Year of Publication


Degree Name

Master of Science (MS)

Document Type

Master's Thesis


Arts and Sciences


Earth and Environmental Sciences (Geology)

First Advisor

Dr. David P. Moecher


The Grenville orogeny was a protracted (~200 m.y.) series of “hot” magmatic- metamorphic events that contributed to the growth of the Laurentian margin in the late Mesoproterozoic. The granites contain remarkably high Zr content, lack xenocrysts, and become zircon saturated at high temperatures, which are all unusual for felsic magmas. The “hot Grenville granite” hypothesis is tested and use of high-Zr granitoids as potential zones of crustal magma generation through: U-Pb geochronology and cathodoluminescence imaging to assess inherited zircon components; quantitative modeling of zircon crystallization history using rhyolite-MELTS; and Ti-in-zircon thermometry. U-Pb zircon ages for two samples from the Virginia Blue Ridge are 1168 ± 25 Ma (2209 ppm Zr; Tzr = 1032°C) and 1050 ± 13 Ma (918 ppm Zr; Tzr = 898°C). A sample from the NJ – Hudson Highlands has been dated at 1018 ± 11 Ma (1238 ppm Zr; Tzr = 960°C). These samples produce crystallization histories that range over higher temperatures (983–1060°C) than colder, low-Zr counterparts and contain Ti concentrations of 2 to 86 ppm. This analytical approach will further the understanding of zircon’s utility and limitations as a proxy in granite petrogenesis, and constrain thermal models that produced uncommon lithospheric conditions that led to widespread hot granite production at a unique period in Earth history.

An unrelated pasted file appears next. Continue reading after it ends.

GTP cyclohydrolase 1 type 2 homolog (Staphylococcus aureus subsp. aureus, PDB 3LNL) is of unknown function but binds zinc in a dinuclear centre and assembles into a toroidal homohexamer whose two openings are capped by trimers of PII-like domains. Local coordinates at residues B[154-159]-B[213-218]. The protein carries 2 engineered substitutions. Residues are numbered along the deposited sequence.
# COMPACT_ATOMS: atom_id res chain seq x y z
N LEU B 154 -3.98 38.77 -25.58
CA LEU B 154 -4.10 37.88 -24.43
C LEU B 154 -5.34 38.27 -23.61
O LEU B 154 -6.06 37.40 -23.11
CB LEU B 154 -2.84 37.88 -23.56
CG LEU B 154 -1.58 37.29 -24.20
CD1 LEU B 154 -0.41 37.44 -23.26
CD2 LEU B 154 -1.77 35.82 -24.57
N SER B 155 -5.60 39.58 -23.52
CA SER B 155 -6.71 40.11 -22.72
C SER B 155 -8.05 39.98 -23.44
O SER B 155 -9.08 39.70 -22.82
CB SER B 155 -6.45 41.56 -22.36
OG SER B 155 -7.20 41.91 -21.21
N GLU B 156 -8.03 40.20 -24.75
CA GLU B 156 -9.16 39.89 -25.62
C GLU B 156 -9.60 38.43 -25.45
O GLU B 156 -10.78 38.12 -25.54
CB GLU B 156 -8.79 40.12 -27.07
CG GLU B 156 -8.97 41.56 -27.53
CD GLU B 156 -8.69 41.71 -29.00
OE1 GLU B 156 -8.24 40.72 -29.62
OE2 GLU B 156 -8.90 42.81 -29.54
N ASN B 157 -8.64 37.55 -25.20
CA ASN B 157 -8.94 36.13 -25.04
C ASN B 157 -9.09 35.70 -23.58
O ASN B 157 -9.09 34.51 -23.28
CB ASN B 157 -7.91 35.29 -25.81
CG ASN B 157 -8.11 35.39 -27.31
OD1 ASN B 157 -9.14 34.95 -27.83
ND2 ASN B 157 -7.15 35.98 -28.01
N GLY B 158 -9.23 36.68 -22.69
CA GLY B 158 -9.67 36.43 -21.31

Digital Object Identifier (DOI)